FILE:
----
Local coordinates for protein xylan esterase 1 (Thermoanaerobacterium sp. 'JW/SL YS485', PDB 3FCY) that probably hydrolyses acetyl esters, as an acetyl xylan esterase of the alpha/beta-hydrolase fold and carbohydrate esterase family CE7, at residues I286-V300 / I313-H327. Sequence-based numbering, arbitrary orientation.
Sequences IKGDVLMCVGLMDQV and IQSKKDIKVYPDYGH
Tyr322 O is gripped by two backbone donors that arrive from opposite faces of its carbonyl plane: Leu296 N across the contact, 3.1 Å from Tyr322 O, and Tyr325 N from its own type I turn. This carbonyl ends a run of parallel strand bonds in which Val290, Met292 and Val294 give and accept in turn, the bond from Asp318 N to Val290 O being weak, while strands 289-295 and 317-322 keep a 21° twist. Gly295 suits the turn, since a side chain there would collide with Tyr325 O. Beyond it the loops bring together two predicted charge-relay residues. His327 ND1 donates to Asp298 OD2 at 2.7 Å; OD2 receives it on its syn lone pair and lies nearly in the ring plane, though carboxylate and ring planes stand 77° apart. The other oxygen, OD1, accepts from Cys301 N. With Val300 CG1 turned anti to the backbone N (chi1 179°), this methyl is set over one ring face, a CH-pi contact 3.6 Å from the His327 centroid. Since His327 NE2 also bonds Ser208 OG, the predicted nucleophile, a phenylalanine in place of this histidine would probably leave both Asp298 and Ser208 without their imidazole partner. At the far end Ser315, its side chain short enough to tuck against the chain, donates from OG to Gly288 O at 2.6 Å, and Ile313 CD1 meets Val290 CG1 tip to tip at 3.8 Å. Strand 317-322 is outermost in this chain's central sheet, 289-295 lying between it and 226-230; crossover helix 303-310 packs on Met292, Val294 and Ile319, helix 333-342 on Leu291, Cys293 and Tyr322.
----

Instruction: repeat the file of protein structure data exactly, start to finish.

Local coordinates for protein xylan esterase 1 (Thermoanaerobacterium sp. 'JW/SL YS485', PDB 3FCY) that probably hydrolyses acetyl esters, as an acetyl xylan esterase of the alpha/beta-hydrolase fold and carbohydrate esterase family CE7, at residues I286-V300 / I313-H327. Sequence-based numbering, arbitrary orientation.
Sequences IKGDVLMCVGLMDQV and IQSKKDIKVYPDYGH
Tyr322 O is gripped by two backbone donors that arrive from opposite faces of its carbonyl plane: Leu296 N across the contact, 3.1 Å from Tyr322 O, and Tyr325 N from its own type I turn. This carbonyl ends a run of parallel strand bonds in which Val290, Met292 and Val294 give and accept in turn, the bond from Asp318 N to Val290 O being weak, while strands 289-295 and 317-322 keep a 21° twist. Gly295 suits the turn, since a side chain there would collide with Tyr325 O. Beyond it the loops bring together two predicted charge-relay residues. His327 ND1 donates to Asp298 OD2 at 2.7 Å; OD2 receives it on its syn lone pair and lies nearly in the ring plane, though carboxylate and ring planes stand 77° apart. The other oxygen, OD1, accepts from Cys301 N. With Val300 CG1 turned anti to the backbone N (chi1 179°), this methyl is set over one ring face, a CH-pi contact 3.6 Å from the His327 centroid. Since His327 NE2 also bonds Ser208 OG, the predicted nucleophile, a phenylalanine in place of this histidine would probably leave both Asp298 and Ser208 without their imidazole partner. At the far end Ser315, its side chain short enough to tuck against the chain, donates from OG to Gly288 O at 2.6 Å, and Ile313 CD1 meets Val290 CG1 tip to tip at 3.8 Å. Strand 317-322 is outermost in this chain's central sheet, 289-295 lying between it and 226-230; crossover helix 303-310 packs on Met292, Val294 and Ile319, helix 333-342 on Leu291, Cys293 and Tyr322.